• each entry port adapted for passage therethrough to the interior of the manifold of at least one implement while maintaining pressure in the interior of the manifold.

In another aspect, the present invention provides a method of heart surgery on a beating heart by access to the interior of the heart via an enclosed chamber in communication with the interior of the heart.

BRIEF DESCRIPTION OF THE DRAWINGS

Further aspects and advantages of the present invention will become apparent from the following description taken together with the accompanying drawings in which:

FIG. 1 is a perspective view of a heart access manifold in accordance with a first embodiment of the present invention;

FIG. 2 is a cross-sectional side view of the heart access manifold of FIG. 1 along section line 2-2′;

FIG. 3 is a bottom view of the heart access manifold of FIG. 1;

FIG. 4 is a schematic partially cross-section view of a heart with a portion of a wall of the heart clamped;

FIG. 5 is a schematic side view as seen in FIG. 4, however, with the heart access manifold in accordance with FIG. 1 secured thereto;

FIG. 6 is a schematic view similar to that in FIG. 5 but with instruments secured in each of the branch sleeve portions of the heart access manifold and with the heart opening closed;

FIG. 7 is a schematic side view of the heart as seen in FIG. 6 but with the heart opening closed and instruments within each of the branch sleeve portions;

FIG. 8 is a schematic side view similar to that in FIG. 7, however, with instruments extended through the wall of the heart into the interior of the heart;

FIG. 9 is a pictorial view showing the heart and the heart access manifold with instruments extending thereinto as would be seen externally in the conditions shown in both FIG. 7 and FIG. 8;

FIGS. 10 and 11 are schematic cross-sections similar to that in FIG. 8, however, with the instruments withdrawn into the branch sleeve portions and with the main sleeve portion closed;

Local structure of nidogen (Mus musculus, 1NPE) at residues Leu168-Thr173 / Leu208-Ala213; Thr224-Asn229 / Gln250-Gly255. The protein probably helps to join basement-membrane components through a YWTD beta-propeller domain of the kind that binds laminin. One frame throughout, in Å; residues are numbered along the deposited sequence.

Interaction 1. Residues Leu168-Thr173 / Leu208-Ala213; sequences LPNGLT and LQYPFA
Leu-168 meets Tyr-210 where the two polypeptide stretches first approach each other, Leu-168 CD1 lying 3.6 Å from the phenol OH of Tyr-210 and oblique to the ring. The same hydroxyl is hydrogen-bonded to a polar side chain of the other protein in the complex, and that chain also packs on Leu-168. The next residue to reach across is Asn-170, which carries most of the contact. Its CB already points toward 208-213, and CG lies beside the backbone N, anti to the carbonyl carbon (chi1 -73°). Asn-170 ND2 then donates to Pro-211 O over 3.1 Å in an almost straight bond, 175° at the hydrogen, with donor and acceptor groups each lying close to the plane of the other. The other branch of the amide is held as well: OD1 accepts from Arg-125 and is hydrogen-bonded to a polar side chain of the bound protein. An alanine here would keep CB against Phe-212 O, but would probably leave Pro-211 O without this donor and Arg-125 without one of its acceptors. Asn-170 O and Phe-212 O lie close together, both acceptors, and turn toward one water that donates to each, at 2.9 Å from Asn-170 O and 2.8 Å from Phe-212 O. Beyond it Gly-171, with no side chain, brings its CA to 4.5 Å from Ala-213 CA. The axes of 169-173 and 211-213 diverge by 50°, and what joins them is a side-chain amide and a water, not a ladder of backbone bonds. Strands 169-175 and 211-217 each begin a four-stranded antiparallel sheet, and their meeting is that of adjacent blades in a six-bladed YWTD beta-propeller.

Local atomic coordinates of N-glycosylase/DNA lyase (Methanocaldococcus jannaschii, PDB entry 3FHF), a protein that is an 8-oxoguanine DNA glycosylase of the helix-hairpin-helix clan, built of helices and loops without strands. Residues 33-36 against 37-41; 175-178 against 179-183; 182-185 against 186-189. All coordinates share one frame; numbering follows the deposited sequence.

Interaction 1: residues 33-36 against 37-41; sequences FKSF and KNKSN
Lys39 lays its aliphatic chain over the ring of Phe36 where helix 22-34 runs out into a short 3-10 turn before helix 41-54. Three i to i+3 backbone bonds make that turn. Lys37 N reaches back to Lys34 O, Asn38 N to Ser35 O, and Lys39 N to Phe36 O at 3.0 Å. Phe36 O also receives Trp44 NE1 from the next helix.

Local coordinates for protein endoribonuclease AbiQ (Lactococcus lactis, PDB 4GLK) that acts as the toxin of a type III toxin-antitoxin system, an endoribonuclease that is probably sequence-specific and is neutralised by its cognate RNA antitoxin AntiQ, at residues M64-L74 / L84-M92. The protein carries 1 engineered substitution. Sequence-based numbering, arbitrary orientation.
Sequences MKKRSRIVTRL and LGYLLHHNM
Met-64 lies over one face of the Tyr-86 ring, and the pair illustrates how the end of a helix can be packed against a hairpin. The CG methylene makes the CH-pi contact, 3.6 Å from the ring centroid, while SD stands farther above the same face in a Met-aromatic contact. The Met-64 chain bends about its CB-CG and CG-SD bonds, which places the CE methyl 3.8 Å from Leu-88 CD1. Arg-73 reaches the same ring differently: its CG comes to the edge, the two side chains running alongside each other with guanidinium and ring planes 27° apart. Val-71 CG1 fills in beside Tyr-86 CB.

FIG. 12 is a schematic side view similar to that in FIG. 5 but without the wall of the heart clamped;

FIG. 13 is a schematic side view similar to FIG. 12 with instruments in each branch sleeve;

FIGS. 14 and 15 illustrate one instrument received within an extendable branch sleeve which is extended in FIG. 15;

FIG. 16 illustrates an instrument received in an inverted branch sleeve;

FIG. 17 shows a schematic cross-section of an end of a branch sleeve with an end portion of an instrument received therein showing, firstly, a sealing arrangement between the branch sleeve and the instrument and, secondly, a valve to close the branch sleeve;

FIG. 18 shows a view similar to FIG. 17 of a different branch sleeve;

FIG. 19 illustrates a second embodiment of a heart access manifold in accordance with the present invention;

FIG. 20 illustrates a schematic partially sectioned side view of a heart with the heart access manifold in accordance with the second embodiment of FIG. 19 secured thereto;

FIG. 21 illustrates a third embodiment of a heart access manifold in accordance with the present invention similar to that shown in FIG. 19 and including a removable closure plug;

FIG. 22 illustrates an exploded view of a heart access manifold in accordance with a fourth embodiment of the present invention in an inflated condition;

FIG. 23 illustrates a main sleeve portion of the heart access manifold of FIG. 22 in a collapsed, closed condition;

FIG. 24 is a schematic, cross-sectional side view showing an arrangement for quick coupling of the upper end of the main sleeve portion of the heart access manifold of FIG. 22 with a distribution cap;

FIG. 25 schematically illustrates a cross-sectional side view showing a preferred configuration for a cuff of a heart access manifold in accordance with a fifth embodiment of the present invention;

FIG. 26 is a cross-sectional side view similar to that in FIG. 22 but of a sixth embodiment of a heart access manifold;